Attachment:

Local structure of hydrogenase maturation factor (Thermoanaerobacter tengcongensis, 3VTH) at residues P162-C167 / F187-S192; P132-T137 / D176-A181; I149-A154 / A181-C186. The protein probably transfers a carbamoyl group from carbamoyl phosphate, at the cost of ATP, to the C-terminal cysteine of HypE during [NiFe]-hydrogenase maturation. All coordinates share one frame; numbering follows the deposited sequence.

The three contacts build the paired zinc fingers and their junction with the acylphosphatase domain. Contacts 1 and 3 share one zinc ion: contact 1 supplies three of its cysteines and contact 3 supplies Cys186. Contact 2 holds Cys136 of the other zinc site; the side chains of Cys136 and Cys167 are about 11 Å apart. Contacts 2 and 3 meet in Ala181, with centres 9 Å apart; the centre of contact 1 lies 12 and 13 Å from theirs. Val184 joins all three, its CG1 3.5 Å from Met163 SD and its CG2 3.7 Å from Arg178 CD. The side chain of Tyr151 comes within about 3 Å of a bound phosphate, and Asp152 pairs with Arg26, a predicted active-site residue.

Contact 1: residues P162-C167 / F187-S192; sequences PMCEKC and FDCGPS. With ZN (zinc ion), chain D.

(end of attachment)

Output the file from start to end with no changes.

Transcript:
Local structure of hydrogenase maturation factor (Thermoanaerobacter tengcongensis, 3VTH) at residues P162-C167 / F187-S192; P132-T137 / D176-A181; I149-A154 / A181-C186. The protein probably transfers a carbamoyl group from carbamoyl phosphate, at the cost of ATP, to the C-terminal cysteine of HypE during [NiFe]-hydrogenase maturation. All coordinates share one frame; numbering follows the deposited sequence.

The three contacts build the paired zinc fingers and their junction with the acylphosphatase domain. Contacts 1 and 3 share one zinc ion: contact 1 supplies three of its cysteines and contact 3 supplies Cys186. Contact 2 holds Cys136 of the other zinc site; the side chains of Cys136 and Cys167 are about 11 Å apart. Contacts 2 and 3 meet in Ala181, with centres 9 Å apart; the centre of contact 1 lies 12 and 13 Å from theirs. Val184 joins all three, its CG1 3.5 Å from Met163 SD and its CG2 3.7 Å from Arg178 CD. The side chain of Tyr151 comes within about 3 Å of a bound phosphate, and Asp152 pairs with Arg26, a predicted active-site residue.

Contact 1: residues P162-C167 / F187-S192; sequences PMCEKC and FDCGPS. With ZN (zinc ion), chain D.